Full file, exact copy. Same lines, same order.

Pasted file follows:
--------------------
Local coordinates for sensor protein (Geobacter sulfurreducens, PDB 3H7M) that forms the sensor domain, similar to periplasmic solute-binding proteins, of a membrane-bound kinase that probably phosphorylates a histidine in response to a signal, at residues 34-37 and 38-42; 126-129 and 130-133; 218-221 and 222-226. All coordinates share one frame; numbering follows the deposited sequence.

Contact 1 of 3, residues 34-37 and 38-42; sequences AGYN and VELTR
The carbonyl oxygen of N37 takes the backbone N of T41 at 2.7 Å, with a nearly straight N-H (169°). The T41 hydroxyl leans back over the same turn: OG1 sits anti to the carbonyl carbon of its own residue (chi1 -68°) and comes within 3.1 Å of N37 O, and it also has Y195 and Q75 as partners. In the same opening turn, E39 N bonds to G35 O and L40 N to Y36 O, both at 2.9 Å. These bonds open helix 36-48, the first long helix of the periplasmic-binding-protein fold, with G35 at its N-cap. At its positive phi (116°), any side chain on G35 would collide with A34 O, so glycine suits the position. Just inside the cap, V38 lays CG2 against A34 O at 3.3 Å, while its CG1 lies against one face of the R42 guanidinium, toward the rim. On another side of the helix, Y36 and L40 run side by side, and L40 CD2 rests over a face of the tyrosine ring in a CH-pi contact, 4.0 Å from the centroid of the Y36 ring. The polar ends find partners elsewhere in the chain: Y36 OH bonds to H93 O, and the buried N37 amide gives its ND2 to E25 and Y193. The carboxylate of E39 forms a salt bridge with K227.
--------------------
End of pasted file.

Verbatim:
Local coordinates for sensor protein (Geobacter sulfurreducens, PDB 3H7M) that forms the sensor domain, similar to periplasmic solute-binding proteins, of a membrane-bound kinase that probably phosphorylates a histidine in response to a signal, at residues 34-37 and 38-42; 126-129 and 130-133; 218-221 and 222-226. All coordinates share one frame; numbering follows the deposited sequence.

Contact 1 of 3, residues 34-37 and 38-42; sequences AGYN and VELTR
The carbonyl oxygen of N37 takes the backbone N of T41 at 2.7 Å, with a nearly straight N-H (169°). The T41 hydroxyl leans back over the same turn: OG1 sits anti to the carbonyl carbon of its own residue (chi1 -68°) and comes within 3.1 Å of N37 O, and it also has Y195 and Q75 as partners. In the same opening turn, E39 N bonds to G35 O and L40 N to Y36 O, both at 2.9 Å. These bonds open helix 36-48, the first long helix of the periplasmic-binding-protein fold, with G35 at its N-cap. At its positive phi (116°), any side chain on G35 would collide with A34 O, so glycine suits the position. Just inside the cap, V38 lays CG2 against A34 O at 3.3 Å, while its CG1 lies against one face of the R42 guanidinium, toward the rim. On another side of the helix, Y36 and L40 run side by side, and L40 CD2 rests over a face of the tyrosine ring in a CH-pi contact, 4.0 Å from the centroid of the Y36 ring. The polar ends find partners elsewhere in the chain: Y36 OH bonds to H93 O, and the buried N37 amide gives its ND2 to E25 and Y193. The carboxylate of E39 forms a salt bridge with K227.